High cholesterol levels can cause atherosclerosis, a chronic disease affecting the medium and large arteries.
The arteries become progressively stiff and obstructed by atherosclerotic plaques. Atherosclerosis affects the entire artery tree, but mostly larger, high-pressure vessels such as the coronary, renal, femoral, cerebral, and carotid arteries.
“Atherosclerosis is a chronic disease that can remain asymptomatic for decades,” Dr Joseph Mucumbitsi, the president of the Rwanda Heart Foundation, says.
The complications of advanced atherosclerosis are chronic, slowly progressive and cumulative. Most commonly, soft plaque suddenly ruptures, causing the formation of a clot that will rapidly slow or stop blood flow, leading to death of the tissues fed by the artery in approximately 5 minutes. This catastrophic event is called an infraction. One of the most common recognized scenarios is called coronary thrombosis of one of the coronary arteries that supply blood and oxygen to the heart, causing myocardial infarction or ‘heart attack’.
“This will cause sudden chest pain and discomfort which has to be recognized and managed very quickly to prevent death”, said Dr. Mucumbitsi. When that happens in an artery in the brain a stroke occurs.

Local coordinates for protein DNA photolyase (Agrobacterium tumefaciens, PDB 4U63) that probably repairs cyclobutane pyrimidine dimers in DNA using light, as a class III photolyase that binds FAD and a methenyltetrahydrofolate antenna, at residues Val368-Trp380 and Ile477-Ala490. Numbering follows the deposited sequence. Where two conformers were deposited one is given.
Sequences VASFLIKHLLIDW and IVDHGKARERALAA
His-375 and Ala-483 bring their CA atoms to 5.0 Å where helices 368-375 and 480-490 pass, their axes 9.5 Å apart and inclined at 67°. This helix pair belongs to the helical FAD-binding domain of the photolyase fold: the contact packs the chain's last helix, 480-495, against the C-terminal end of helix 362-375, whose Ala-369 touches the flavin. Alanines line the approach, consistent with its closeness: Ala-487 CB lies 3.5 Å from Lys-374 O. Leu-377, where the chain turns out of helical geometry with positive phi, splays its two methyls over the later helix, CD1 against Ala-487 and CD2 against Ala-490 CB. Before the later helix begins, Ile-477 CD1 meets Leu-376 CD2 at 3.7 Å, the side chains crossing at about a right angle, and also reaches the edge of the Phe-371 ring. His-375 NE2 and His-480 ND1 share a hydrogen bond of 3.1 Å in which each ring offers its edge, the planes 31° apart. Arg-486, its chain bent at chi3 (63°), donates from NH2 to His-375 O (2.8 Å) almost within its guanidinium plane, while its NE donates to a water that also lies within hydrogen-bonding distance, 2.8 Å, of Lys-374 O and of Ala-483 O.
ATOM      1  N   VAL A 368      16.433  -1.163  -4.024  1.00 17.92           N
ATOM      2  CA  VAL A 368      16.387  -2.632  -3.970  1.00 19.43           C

Things to cut from your diet
Saturated fats. The saturated fats found in red meat, milk and other dairy foods, and coconut and palm oils directly boost LDL.
Trans fats. Trans fats (name for unsaturated fat) boost LDL as much as saturated fats do. They also lower protective HDL cholesterol [the “good cholesterol”], revs up inflammation, and increase the tendency for blood clots to form inside blood vessels.
Getting no more than two grams of trans fats a day is recommended. Less is even better. Doctors advise people to look on the label of packaged foods such as cookies and crackers to make sure they don’t have trans fats. Fried foods in restaurants can also contain them. Regular exercise is also recommended because excess weight boosts LDL, while inactivity depresses HDL.
A diet that is heavy in fruits, vegetables, beans, and nuts is good for the body in ways beyond lowering cholesterol. It keeps blood pressure in check. It helps arteries stay flexible and responsive. It’s good for bones, digestive health, vision, and even mental health.”
What is cholesterol?
Cholesterol is a lipid (fat) which is produced by the liver. It is vital for normal body function, and every cell in our body has it in its outer layer.
LDL (low-density lipoprotein) collects in the walls of blood vessels, causing the blockages of atherosclerosis. Higher LDL levels put you at greater risk for a heart attack from a sudden blood clot in an artery.
Doctors say not all cholesterol is bad. It’s an essential fat that provides support in the membranes of our bodies’ cells. Some cholesterol comes from diet and some is made by the liver.
Cholesterol can’t dissolve in blood, so transport proteins carry it where it needs to go. These carriers are called lipoproteins, and LDL is one member of the lipoprotein family.